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# What Every Trader Must Understand Before They Trade Leveraged ETFs Like NUGT & DUST

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Triple ETFS Have Horrendous Slippage!

Consider this example. Suppose one was trading a stock priced at \$100, and it falls 10% and then goes back up 10%. What would the price be? Not \$100 again, but only \$99. Falling 10% brought a price of \$90 and then taking 10% of \$90 you only add back \$9 so you end up with a price of \$99. Once anyone suffers a 10% loss, it will take a 11.1% gain to get their money back.

Now suppose one was trading a double leveraged, (2X) ETF. Starting at \$100, a 10% loss is doubled to \$20 instead of \$10 leaving a price of \$80. Then taking (10% X 2) 20% of \$80, you would gain back \$16 and end up with a price of \$96. To get the \$80 price back to \$100, it requires a gain of 12.5% in the base security to achieve the 25% gain in the 2X ETF from \$80 to \$100! Just a bit more than the 11.1% unleveraged. There is \$4 of slippage with the Double ETF compared to the unleveraged stock that only had \$1. To calculate slippage, a quick formula is to take the amount of leverage and square it. With (2X) ETFs you take 2 and square it (2X2) and you get \$4 of slippage. Using this same formula, to calculate the slippage of a triple ETF you take the square of 3 (3X3) and you get \$9 of slippage. To see if this is correct, lets do it the long way. \$100 priced Triple ETF losing 3X10% or 30% would drop to \$70. Then taking 30% gain on \$70 one would add \$21 which leaves \$91. Sure enough, \$9 of slippage. If you are in a triple ETF at the \$70 price, to get back \$30 to reach the \$100 original price, requires a gain of 42.9%, and an up move of 14.3% in the underlying entity. 14.3% is significantly more than 11.1%.

This illustration is only for a 10% loss and then a 10% recovery. Suppose we were talking about a large loss like 25%. As the loss percentage increases, the challenges of getting back even in a triple leveraged ETF are magnified! Without leverage, a drop from \$100 to \$75 (drop of 25%) would then require a move back up of 33% to get your money back. In a triple ETF though, losing 25% is multiplied by 3 to a loss of 75%, leaving only \$25. Now to get back to \$100, the triple ETF must rally \$75 (300%) or a move back of 100% in the underlying security. How often do you get a rally of 100% after a fall of 25%?!

Divide Your Money Up In Tranches & Average Down

Thus when trading triple ETFs one must never buy all in at one price, and if wanting to get long 100 shares, it is always better to buy 50 at one price, leaving money for 50 more should we dip lower, to average down. I allot \$20,000 to \$25,000 for day trading DUST, less with NUGT. With DUST around \$35, I can buy 100 shares as many as 6 times as we dip.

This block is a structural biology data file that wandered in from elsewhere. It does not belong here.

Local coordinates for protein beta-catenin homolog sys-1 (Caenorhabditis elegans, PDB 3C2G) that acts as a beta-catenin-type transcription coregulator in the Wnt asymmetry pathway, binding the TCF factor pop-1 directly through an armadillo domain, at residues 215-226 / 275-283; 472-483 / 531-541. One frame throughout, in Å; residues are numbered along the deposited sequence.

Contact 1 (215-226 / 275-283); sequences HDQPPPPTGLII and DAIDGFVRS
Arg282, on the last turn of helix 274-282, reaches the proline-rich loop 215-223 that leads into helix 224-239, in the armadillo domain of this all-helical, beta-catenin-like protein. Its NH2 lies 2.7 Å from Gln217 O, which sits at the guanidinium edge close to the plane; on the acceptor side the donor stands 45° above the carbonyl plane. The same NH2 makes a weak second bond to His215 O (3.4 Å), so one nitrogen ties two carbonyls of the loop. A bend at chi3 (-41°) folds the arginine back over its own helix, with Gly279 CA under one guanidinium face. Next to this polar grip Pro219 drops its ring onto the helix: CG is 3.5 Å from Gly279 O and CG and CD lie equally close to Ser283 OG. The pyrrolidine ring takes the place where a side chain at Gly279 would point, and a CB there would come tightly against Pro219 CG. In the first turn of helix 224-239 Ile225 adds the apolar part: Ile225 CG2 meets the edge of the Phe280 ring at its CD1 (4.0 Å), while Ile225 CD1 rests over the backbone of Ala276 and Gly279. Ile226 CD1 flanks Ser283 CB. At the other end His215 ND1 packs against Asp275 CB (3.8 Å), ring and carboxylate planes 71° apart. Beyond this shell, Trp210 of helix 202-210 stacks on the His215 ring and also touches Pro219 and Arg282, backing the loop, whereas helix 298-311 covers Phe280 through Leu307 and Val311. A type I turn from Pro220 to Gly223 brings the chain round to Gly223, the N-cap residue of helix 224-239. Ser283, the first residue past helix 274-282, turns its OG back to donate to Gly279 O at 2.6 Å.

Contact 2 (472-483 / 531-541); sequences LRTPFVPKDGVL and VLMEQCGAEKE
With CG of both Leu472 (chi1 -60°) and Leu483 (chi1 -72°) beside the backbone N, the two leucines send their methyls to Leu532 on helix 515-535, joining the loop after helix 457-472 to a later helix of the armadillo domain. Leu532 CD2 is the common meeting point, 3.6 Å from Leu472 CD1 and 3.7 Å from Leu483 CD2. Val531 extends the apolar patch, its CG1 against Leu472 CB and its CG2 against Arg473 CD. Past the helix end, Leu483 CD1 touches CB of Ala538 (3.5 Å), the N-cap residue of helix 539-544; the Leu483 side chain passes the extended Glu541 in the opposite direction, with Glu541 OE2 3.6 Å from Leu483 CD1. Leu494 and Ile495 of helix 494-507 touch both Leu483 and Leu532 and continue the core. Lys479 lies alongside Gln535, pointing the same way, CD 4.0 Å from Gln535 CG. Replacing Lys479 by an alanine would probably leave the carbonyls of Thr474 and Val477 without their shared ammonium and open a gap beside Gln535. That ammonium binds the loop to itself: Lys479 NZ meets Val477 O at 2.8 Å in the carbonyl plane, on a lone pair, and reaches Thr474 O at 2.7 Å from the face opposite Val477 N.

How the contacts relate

Take Partial Profits And Set Up Win/Win Scenarios!

Suppose we have a hard dip and I am fully invested at 600 shares, a somewhat rare occurrence on a single dip. As soon as I can break even on the bottom 300 shares, I take profits on those, and hold the top half of my position for more gains. This way I have taken partial profits and set up a win/win scenario. If we rally up more I have shares to take off at a profit. But if we dip again, I have funds freed up to buy more and average down lower. I try to never hang more than 200 shares when I am a 600 share day trader. If the market rallies a bit more but I can't quite get out at a profit on the high shares, I sell half of my remaining shares (150) at a loss and add the loss to the purchase price of the remaining 150 shares. Then as we dip down, I buy back 150 shares at the lowest price I can, leaving me 300 shares total and don't touch my remaining cash. I will usually never get any larger than these 300 shares until the 150 "hung" shares are free. If the day ends and I can sell the low 150 shares at a profit, I get those off, leaving only 150 "hung" shares to work out the next day. The next day I can use my free cash to buy 450 shares to quickly free up those final 150 shares and start over. By trading this aggressively, I almost always have my money back on losses with the stock never coming anywhere close to my original purchase price.